martes, 28 de agosto de 2012

The spatial geography of teacher labor markets: Evidence from a developing country

The spatial geography of teacher labor markets: Evidence from a developing country

  • Group for the Analysis of Development – GRADE, Av. Almirante Grau 915, Barranco, Lima 04, Peru

An unequal distribution of teacher quality is a problem underlying the unequal distribution of educational outcomes in developing countries. However, we know little about how the labor market produces such a distribution. Using data from two regions in Peru, we investigate whether there is a national teacher market or smaller regional markets. We estimate discrete-choice multinomial models to identify variables (including teacher characteristics, institutional features and geographical factors) associated with the location of teachers in the first jobs of their careers. Results indicate that teacher markets are regional in scope. Being born in a certain province (sub-area of a region) substantially increases the probability of having a first teaching position in that same province. We also find evidence that the geographic mobility of teachers is quite limited. Results suggest that policies to strengthen teacher educational systems and reduce inequities should focus on the regional level.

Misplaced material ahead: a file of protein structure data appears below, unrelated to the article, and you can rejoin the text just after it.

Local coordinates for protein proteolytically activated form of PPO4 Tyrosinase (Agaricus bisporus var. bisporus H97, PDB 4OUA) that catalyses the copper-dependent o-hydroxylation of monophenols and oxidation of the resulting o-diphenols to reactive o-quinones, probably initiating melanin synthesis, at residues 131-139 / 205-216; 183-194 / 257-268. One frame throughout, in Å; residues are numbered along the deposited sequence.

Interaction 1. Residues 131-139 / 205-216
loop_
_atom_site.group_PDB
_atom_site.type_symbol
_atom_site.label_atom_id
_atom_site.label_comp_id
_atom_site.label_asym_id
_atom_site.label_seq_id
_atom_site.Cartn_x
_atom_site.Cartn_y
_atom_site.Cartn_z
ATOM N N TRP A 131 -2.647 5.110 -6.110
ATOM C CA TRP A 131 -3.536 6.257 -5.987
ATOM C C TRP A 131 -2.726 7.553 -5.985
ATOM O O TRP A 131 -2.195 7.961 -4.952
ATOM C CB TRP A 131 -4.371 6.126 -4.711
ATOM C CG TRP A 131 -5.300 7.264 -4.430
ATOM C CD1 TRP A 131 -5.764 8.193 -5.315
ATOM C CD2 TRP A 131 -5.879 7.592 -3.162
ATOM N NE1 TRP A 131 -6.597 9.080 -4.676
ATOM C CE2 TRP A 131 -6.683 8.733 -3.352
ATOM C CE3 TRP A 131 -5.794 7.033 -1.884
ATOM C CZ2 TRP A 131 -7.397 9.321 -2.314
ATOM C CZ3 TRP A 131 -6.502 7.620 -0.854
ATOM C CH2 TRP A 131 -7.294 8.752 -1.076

► We model teachers’ first job location in two regions of Peru. ► We estimate discrete-choice multinomial models. ► Geographical variables predict teachers’ first job location. ► Teachers’ geographical mobility throughout their careers is quite limited. ► Teacher markets are regional in scope.

JEL classification

  • I21; 
  • J45; 
  • R23; 
  • C25


  • Education economics; 
  • Teacher labor markets; 
  • Geography